Francine Taylor was born in Poland in 1928. Her family moved to France when she was two years old. They were living in Paris on June 14, 1940, when the French capital fell to the Germans. Suddenly the family found itself in Occupied France. Not long after that Francine's parents sent her out of Paris for the summer. She was still there when her father was arrested by the Nazis and sent to a concentration camp. A cousin called her from Paris to warn her that the Nazis were rounding up all the Jews in Paris. She could not return to Paris. Instead she was told to make her way across the border to Free France where her mother and sister would be waiting. Taking her bicycle and a small suitcase filled with summer clothes, she began a 1000-kilometer journey. In this passage, she describes the train ride that was a part of her flight.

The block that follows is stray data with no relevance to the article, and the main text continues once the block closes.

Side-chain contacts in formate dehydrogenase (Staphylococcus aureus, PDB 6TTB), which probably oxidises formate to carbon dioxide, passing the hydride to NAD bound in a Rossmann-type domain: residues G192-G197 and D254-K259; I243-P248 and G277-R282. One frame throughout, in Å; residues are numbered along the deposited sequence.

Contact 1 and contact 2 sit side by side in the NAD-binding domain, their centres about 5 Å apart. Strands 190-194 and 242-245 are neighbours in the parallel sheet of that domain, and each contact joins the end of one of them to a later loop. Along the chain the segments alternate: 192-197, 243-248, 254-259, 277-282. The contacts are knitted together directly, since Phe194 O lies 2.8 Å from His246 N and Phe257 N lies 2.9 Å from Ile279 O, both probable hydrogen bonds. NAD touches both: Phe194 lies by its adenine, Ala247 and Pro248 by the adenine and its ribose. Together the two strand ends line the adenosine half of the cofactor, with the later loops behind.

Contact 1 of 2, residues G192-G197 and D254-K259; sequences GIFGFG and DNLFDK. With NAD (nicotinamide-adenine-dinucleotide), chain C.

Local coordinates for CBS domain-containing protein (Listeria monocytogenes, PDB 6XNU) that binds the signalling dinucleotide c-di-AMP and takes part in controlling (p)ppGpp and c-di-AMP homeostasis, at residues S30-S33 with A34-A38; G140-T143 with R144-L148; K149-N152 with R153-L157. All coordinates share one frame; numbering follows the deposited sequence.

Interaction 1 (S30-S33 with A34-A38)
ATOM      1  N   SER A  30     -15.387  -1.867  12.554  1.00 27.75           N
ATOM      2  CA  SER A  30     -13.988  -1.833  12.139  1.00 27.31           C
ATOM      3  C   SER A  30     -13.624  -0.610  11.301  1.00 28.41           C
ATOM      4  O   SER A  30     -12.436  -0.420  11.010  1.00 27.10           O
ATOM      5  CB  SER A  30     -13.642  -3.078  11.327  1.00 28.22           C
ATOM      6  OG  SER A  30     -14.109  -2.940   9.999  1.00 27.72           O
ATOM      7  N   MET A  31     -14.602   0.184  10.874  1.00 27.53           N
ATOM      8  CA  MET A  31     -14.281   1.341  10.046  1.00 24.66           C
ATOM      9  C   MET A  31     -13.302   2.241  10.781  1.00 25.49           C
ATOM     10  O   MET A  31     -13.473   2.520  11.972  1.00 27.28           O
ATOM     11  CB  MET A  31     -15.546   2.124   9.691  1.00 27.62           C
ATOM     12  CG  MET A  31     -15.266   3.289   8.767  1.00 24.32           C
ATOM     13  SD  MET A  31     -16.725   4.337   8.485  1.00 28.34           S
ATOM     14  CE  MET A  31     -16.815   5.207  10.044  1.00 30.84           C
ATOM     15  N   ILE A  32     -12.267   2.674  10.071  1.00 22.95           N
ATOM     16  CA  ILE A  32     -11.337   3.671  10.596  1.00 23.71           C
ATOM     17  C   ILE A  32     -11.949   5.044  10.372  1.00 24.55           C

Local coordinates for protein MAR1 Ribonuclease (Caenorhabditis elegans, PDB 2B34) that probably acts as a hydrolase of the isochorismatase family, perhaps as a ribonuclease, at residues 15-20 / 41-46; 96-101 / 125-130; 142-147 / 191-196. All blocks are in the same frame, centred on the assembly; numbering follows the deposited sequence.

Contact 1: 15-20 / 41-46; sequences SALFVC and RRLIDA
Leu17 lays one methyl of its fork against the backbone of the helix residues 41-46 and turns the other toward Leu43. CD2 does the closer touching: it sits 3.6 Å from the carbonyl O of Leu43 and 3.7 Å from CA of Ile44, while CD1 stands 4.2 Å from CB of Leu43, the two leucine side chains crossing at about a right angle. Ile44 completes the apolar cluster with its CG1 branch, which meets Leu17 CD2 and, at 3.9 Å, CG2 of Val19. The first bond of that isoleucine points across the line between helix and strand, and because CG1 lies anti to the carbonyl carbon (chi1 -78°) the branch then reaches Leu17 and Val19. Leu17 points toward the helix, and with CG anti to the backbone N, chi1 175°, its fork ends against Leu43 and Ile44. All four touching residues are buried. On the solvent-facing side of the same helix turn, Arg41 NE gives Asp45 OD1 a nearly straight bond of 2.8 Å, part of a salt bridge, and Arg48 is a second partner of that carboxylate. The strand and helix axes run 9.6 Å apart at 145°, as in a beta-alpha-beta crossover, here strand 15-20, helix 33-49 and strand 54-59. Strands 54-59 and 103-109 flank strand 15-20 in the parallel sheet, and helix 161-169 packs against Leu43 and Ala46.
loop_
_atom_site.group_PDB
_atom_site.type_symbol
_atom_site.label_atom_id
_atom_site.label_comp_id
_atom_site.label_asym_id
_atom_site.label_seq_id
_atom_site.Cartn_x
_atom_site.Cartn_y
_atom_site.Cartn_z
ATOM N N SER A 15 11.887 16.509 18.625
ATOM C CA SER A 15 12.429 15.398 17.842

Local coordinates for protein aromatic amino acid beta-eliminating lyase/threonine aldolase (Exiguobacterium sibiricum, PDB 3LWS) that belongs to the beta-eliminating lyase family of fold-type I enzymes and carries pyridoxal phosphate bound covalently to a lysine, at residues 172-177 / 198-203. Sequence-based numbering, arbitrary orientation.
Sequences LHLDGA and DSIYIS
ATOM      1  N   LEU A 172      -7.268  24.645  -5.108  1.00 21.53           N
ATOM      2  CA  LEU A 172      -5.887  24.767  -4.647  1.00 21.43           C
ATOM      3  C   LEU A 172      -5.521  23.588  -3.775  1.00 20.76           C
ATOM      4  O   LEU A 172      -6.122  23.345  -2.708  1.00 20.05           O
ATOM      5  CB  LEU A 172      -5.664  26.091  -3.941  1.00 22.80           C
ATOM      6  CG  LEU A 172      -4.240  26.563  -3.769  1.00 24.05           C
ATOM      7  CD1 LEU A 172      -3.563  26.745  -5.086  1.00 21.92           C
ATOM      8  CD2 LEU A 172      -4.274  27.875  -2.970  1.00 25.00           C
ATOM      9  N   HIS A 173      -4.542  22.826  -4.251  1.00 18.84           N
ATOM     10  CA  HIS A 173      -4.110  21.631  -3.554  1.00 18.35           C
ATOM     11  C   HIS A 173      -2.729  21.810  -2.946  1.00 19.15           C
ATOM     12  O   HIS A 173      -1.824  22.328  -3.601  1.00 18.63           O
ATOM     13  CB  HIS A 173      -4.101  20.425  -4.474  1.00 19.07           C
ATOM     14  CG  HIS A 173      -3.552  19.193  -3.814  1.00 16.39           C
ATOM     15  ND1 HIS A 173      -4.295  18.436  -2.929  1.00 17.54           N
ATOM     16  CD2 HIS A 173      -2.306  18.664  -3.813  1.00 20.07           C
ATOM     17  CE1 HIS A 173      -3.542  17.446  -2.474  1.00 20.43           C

- 5.3 Demonstrate an understanding of the economic, political, and social effects of World War II, the Holocaust, and their aftermath (i.e., 1930–1950) on the United States and South Carolina.
- 6.5.CE Explain the impact of nationalism on global conflicts and genocides in the 20th and 21st centuries.
- 8.5.CO Compare South Carolina and U.S. wartime contributions and demobilization after World War II.
- This indicator is intended to encourage inquiry into the significant causes of World War I and the impacts of the Treaty of Versailles, including its failure to prevent future global conflicts.